International student takes full advantage of Taiwan
the responsibility to attend to their children’s needs.
And, I feel, the same can be said of all people, no matter their age, ethnicity, or place of birth or residence. All people need food, shelter, and love. All people have the need for relationships. All people experience the stress of work. All people have emotions. All people are motivated by something, basically either fear or love.
These cultural differences that are so easily seen can divide, and quite commonly they do. These differences can instead be appreciated and accepted, and in doing so, build connections via the truth that all of us are human and, therefore, all are more similar than different.
Francisco Castaneda from El Salvador is making the best use of his time in Taiwan while studying at Ming Chuan University.
With a muscular physique, wide shoulders, short black hair and a thick beard, the 24-year-old college junior surely does not look like a local.
Castaneda arrived in Taiwan in August 2012. He is studying international business and trade at Ming Chuan on a full scholarship.
Asked what prompted him to come to Taiwan, Castaneda said Mandarin Chinese is the third most popular language in the world, and the desire to learn it and thus to gain “global influence” drove him to come to Asia.
A foreigner can learn Chinese in both Taiwan and mainland China. Castaneda said he chose Taiwan because the people are nicer, the place is more Westernized, and his access to communication means such as Facebook and Skype will not be restricted as it may be in China.
It appears that Castaneda made the right decision. He said he was “shocked” to see how nice Taiwanese people are. Castaneda recalled one day he asked a stranger for directions, and the guy just walked him to the place and then took off. “No one in my country would do that,” he confessed.
In fact, Taiwan may have the nicest people in Asia, Castaneda said, recounting his travel experiences in Asian countries including Thailand, the Philippines, and Singapore.
During his less-than-three-year stay in Taiwan, Castaneda has visited a number of places, including Jiufen, Nantou, Kaohsiung, Tainan, Kenting, Green Island and Hualien.
He raved about the convenience brought about by Taiwan’s transportation system: the MRT, YouBike, trains, etc. Their low prices also made his travel easier.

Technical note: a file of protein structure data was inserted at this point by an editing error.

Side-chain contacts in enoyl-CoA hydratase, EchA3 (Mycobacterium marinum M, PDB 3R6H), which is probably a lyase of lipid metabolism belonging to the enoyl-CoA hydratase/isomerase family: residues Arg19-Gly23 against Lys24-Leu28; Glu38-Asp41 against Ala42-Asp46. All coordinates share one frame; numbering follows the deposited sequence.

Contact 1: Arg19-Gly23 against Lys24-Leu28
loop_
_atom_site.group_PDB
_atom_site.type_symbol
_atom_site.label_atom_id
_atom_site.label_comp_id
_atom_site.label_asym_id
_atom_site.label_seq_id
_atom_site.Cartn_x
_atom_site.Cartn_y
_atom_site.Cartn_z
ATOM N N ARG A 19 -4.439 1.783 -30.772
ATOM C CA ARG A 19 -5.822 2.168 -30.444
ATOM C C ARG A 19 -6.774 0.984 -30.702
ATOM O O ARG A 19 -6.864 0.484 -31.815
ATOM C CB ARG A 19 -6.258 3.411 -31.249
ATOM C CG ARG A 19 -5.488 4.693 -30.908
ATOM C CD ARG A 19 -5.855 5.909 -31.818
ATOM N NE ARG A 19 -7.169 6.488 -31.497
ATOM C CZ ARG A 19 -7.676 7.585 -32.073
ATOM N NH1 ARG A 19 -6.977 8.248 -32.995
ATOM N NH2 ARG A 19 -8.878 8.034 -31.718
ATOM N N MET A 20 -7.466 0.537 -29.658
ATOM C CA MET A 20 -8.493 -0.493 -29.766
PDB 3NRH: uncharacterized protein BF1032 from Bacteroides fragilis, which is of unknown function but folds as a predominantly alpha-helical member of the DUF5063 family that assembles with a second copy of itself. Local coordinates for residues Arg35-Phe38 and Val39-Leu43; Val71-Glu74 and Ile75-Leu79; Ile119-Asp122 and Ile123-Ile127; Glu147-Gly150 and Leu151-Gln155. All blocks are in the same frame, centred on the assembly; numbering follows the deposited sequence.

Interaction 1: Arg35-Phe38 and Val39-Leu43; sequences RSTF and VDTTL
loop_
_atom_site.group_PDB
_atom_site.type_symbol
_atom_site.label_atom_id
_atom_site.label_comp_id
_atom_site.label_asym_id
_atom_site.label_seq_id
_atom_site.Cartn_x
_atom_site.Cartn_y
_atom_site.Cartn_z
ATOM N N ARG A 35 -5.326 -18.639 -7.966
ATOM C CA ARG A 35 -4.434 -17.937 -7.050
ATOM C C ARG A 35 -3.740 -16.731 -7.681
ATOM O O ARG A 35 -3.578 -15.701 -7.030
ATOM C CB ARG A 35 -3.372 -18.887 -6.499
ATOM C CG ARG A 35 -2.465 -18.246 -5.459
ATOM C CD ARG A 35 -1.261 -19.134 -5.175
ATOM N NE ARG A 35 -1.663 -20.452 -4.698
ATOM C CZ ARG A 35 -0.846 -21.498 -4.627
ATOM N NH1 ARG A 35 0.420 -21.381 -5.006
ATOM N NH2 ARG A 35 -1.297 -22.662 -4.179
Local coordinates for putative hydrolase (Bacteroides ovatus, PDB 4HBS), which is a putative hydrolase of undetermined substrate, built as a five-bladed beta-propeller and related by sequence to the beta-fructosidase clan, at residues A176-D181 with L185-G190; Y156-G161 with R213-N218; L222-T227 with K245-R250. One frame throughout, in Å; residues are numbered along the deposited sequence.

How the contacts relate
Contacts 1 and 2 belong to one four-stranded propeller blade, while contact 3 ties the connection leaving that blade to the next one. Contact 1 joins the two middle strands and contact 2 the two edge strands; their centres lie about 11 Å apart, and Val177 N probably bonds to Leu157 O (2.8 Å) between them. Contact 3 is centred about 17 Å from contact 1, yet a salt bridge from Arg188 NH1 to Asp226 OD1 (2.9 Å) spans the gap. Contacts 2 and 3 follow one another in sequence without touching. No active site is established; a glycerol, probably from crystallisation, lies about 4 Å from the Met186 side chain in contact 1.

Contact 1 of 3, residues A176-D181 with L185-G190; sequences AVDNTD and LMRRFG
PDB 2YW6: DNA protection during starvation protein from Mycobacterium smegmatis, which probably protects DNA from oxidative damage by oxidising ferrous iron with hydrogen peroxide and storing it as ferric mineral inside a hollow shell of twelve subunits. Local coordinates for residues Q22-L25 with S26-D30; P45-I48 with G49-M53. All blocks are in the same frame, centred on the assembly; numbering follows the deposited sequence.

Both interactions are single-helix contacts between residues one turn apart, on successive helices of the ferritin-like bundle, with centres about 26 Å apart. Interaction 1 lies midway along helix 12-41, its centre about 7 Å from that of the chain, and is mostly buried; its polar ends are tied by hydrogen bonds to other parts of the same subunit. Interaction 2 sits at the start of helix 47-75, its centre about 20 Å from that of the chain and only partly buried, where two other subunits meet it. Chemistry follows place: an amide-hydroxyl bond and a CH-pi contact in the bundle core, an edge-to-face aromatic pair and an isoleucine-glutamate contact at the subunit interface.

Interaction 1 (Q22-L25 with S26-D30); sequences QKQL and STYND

Speaking of the other advantages of living in Taiwan, Castaneda pointed to local convenience stores that are open 24/7, as well as the safety that people can expect when walking at night.
Castaneda is also adventurous in trying local food. He has savored dumplings, steamed buns, fried chicken steak, spicy hotpot, and even stinky tofu that most Westerners frown at. The fried chicken steak is his favorite, he says.
Enrolled in Ming Chuan University’s international program, Castaneda met classmates from the U.S., Ukraine, Africa, Europe, Middle East, Latin America and Asia. Most classes are taught in English.
However, remembering his purpose in coming to Taiwan, which is to learn Chinese, Castaneda takes summer classes to learn Mandarin at the Chinese Cultural University. He also has a Taiwanese girlfriend to speak Chinese with on a daily basis.
Castaneda stressed that the nice thing about being in Taiwan is that he can book lowpriced plane tickets to multiple destinations in Asia. Plane tickets would be much more expensive if purchased in the Americas.
Young protesters clashed with police and security guards again, following in the steps of the Sunflower Movement of last year. The government announced that Taiwan would put in a bid to join the Asian Infrastructure Investment Bank (AIIB) unilaterally and protesters felt that the action lacked transparency.
Different opinions are held over the application to the AIIB, with some thinking it represents Taiwan’s regarding of itself as part of China while others consider it a stepping stone to a more robust economy.
If you are familiar with the subject, why don’t you share some ideas about whether joining the AIIB would have positive effects on Taiwan to be published in next week’s PrimeTalk? Send submissions to community@ chinapost.com.tw and include your real name, nationality, contact number, some photos and profile. Specify “Eye on Taiwan” in the subject line and ensure your submission is between 300 and 500 words. Writers whose pieces are selected for publication will receive one month’s free subscription to The China Post.
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Beth Dietrich talks about how cultural differences
tremendous yet trivial.